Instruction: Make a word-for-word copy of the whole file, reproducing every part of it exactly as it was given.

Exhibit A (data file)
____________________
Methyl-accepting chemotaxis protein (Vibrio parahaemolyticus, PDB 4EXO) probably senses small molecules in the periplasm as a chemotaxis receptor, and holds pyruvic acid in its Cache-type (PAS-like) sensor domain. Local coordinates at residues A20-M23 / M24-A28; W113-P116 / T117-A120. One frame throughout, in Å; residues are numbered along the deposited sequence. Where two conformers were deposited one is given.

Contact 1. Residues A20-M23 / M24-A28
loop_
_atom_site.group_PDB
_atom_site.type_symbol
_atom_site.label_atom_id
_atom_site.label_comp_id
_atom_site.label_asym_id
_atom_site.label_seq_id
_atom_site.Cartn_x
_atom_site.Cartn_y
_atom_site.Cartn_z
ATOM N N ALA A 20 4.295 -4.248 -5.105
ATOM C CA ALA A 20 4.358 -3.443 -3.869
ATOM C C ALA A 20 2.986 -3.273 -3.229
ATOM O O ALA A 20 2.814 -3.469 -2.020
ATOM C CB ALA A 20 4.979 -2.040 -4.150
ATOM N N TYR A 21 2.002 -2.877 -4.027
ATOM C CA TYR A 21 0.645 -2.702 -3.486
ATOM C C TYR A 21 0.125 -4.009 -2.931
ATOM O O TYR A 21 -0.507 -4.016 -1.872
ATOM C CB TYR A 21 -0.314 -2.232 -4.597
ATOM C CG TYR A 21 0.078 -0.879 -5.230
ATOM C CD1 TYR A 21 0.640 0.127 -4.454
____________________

Methyl-accepting chemotaxis protein (Vibrio parahaemolyticus, PDB 4EXO) probably senses small molecules in the periplasm as a chemotaxis receptor, and holds pyruvic acid in its Cache-type (PAS-like) sensor domain. Local coordinates at residues A20-M23 / M24-A28; W113-P116 / T117-A120. One frame throughout, in Å; residues are numbered along the deposited sequence. Where two conformers were deposited one is given.

Contact 1. Residues A20-M23 / M24-A28
loop_
_atom_site.group_PDB
_atom_site.type_symbol
_atom_site.label_atom_id
_atom_site.label_comp_id
_atom_site.label_asym_id
_atom_site.label_seq_id
_atom_site.Cartn_x
_atom_site.Cartn_y
_atom_site.Cartn_z
ATOM N N ALA A 20 4.295 -4.248 -5.105
ATOM C CA ALA A 20 4.358 -3.443 -3.869
ATOM C C ALA A 20 2.986 -3.273 -3.229
ATOM O O ALA A 20 2.814 -3.469 -2.020
ATOM C CB ALA A 20 4.979 -2.040 -4.150
ATOM N N TYR A 21 2.002 -2.877 -4.027
ATOM C CA TYR A 21 0.645 -2.702 -3.486
ATOM C C TYR A 21 0.125 -4.009 -2.931
ATOM O O TYR A 21 -0.507 -4.016 -1.872
ATOM C CB TYR A 21 -0.314 -2.232 -4.597
ATOM C CG TYR A 21 0.078 -0.879 -5.230
ATOM C CD1 TYR A 21 0.640 0.127 -4.454